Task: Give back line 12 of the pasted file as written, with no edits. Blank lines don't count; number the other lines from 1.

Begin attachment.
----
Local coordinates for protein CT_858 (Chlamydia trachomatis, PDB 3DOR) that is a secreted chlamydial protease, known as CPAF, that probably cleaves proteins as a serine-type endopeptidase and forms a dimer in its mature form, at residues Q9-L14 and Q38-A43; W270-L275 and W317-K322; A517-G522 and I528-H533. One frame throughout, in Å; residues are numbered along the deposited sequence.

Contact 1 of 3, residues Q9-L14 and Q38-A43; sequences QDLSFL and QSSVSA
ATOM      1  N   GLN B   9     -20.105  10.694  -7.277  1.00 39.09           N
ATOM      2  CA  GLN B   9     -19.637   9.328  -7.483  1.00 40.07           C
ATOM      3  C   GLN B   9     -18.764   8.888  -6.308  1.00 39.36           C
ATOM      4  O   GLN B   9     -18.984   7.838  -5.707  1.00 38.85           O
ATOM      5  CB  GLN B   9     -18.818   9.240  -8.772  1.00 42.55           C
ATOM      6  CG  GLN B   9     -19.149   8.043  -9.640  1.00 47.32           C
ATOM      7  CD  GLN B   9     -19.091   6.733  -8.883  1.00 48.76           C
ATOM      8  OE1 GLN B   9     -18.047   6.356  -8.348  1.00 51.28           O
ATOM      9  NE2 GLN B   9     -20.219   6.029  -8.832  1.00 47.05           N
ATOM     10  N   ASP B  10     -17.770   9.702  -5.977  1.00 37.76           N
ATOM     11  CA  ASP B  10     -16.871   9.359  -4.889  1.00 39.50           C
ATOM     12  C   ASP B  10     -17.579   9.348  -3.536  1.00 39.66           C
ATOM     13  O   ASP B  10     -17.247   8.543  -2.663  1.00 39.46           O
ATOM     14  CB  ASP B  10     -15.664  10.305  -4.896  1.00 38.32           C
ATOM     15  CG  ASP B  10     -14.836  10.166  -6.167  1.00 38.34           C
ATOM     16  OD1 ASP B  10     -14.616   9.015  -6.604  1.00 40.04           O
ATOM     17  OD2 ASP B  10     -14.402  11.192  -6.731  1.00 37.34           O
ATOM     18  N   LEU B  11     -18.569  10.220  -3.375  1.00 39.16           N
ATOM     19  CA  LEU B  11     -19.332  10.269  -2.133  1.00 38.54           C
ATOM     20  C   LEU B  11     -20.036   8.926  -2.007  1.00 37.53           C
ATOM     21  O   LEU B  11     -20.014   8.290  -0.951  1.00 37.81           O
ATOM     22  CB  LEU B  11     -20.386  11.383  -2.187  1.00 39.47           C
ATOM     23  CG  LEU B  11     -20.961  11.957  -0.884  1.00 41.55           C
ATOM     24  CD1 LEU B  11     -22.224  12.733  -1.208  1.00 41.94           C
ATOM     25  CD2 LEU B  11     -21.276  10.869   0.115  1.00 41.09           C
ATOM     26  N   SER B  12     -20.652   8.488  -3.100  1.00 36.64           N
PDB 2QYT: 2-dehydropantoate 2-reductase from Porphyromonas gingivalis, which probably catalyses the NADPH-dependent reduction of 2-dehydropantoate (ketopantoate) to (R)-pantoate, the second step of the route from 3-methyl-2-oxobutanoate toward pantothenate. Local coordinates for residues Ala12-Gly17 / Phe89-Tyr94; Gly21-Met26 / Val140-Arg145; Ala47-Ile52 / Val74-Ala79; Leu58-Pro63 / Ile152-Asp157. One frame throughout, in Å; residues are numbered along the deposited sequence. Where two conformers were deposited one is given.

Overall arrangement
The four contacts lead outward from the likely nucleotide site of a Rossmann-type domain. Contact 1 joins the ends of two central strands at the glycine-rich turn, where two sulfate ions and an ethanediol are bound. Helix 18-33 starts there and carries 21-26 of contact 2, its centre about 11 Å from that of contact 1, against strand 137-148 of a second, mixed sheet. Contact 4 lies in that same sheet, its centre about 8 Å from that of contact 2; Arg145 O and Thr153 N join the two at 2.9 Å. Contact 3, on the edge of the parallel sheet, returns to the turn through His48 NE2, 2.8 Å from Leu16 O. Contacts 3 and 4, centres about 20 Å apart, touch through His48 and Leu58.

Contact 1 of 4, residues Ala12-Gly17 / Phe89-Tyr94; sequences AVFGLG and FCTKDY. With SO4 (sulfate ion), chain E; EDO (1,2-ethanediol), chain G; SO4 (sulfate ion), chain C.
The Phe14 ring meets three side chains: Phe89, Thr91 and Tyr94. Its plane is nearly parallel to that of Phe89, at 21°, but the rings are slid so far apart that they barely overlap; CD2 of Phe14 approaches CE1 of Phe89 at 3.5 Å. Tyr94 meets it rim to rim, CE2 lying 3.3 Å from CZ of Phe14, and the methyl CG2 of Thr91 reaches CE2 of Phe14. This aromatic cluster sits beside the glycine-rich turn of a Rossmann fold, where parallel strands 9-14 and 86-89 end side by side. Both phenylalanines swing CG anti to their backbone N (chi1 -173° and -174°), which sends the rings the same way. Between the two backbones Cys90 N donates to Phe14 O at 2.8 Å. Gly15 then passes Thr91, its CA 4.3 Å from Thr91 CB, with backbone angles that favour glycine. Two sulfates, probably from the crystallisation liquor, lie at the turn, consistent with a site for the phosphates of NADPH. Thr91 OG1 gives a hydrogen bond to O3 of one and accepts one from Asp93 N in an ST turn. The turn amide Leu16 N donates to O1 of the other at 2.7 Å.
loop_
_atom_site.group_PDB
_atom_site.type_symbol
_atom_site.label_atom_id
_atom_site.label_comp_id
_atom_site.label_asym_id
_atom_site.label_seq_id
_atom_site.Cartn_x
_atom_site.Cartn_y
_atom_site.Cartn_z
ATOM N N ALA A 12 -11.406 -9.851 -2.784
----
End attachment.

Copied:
ATOM     10  N   ASP B  10     -17.770   9.702  -5.977  1.00 37.76           N